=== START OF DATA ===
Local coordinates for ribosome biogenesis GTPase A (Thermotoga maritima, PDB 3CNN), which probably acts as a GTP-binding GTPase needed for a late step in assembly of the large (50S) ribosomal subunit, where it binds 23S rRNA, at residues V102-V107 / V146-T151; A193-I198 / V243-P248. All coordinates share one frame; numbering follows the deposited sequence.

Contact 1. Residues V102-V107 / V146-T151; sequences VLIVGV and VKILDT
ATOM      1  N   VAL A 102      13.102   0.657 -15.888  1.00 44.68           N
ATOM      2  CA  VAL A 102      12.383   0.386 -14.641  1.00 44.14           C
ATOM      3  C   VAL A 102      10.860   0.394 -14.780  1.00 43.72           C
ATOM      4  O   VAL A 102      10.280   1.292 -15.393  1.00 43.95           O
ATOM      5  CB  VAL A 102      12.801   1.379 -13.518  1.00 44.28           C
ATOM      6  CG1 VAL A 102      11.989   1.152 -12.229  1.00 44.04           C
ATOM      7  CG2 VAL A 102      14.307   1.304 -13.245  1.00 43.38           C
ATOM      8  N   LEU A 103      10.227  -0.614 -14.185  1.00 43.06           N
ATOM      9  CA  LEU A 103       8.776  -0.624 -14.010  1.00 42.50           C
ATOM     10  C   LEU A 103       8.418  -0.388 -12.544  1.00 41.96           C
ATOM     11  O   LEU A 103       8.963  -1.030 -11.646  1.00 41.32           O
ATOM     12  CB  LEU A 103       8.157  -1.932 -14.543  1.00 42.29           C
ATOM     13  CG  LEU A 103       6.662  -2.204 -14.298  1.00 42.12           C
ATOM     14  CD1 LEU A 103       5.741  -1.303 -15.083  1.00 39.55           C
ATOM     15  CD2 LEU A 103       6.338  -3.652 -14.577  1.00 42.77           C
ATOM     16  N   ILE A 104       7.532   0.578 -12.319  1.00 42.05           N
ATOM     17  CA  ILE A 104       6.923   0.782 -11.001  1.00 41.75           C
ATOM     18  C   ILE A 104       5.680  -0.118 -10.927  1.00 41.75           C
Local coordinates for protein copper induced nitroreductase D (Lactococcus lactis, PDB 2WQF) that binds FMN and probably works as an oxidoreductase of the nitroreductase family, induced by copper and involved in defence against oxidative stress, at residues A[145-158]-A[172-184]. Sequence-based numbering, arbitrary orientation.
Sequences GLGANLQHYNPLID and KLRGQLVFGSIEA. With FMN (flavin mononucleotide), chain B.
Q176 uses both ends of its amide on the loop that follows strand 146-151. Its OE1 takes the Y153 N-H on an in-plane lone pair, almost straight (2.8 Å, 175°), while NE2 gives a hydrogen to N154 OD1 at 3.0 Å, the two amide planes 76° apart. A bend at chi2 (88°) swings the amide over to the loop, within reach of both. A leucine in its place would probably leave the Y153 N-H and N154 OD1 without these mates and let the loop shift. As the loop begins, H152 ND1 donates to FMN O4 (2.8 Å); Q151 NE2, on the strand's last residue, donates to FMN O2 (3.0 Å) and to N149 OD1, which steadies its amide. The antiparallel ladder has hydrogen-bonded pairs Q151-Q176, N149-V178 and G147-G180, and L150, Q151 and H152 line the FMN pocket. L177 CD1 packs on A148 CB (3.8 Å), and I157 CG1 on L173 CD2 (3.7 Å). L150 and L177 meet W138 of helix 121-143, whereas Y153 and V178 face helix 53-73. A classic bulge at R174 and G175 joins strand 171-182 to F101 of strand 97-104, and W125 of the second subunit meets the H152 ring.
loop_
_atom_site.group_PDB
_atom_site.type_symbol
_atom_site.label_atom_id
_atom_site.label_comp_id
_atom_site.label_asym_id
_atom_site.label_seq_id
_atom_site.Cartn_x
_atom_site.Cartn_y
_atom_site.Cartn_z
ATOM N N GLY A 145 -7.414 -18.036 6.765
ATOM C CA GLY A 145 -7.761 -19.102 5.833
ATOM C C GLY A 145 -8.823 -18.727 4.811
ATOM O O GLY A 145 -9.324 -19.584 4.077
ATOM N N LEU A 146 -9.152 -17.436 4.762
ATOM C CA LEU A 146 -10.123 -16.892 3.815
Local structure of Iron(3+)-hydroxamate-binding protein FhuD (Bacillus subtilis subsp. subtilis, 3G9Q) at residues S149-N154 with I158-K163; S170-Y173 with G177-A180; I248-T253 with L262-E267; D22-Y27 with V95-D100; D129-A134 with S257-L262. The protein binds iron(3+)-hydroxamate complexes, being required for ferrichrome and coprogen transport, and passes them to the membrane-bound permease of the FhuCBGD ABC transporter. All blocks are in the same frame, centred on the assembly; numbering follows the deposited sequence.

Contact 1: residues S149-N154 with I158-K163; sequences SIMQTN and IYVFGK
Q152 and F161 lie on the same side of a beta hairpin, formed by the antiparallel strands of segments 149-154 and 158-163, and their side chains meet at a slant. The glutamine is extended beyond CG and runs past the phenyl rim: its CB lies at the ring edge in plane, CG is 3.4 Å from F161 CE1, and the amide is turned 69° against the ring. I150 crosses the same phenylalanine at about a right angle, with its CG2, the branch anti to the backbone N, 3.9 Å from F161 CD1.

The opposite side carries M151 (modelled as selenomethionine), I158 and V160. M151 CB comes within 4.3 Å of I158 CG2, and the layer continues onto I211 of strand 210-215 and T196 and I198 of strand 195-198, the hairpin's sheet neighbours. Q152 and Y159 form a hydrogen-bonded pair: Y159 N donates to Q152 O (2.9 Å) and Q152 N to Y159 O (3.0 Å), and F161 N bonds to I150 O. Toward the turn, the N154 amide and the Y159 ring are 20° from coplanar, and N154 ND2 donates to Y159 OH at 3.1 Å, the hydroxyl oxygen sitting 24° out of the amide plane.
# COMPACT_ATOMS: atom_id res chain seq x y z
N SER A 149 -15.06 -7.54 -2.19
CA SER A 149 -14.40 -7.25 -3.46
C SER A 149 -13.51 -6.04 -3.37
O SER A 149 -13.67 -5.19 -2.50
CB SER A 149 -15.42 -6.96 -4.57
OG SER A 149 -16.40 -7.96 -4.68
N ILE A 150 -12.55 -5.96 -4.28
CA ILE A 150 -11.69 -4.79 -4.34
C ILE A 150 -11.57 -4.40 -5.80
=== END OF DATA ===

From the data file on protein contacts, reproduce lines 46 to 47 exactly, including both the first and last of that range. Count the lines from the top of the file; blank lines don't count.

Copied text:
CA SER A 149 -14.40 -7.25 -3.46
C SER A 149 -13.51 -6.04 -3.37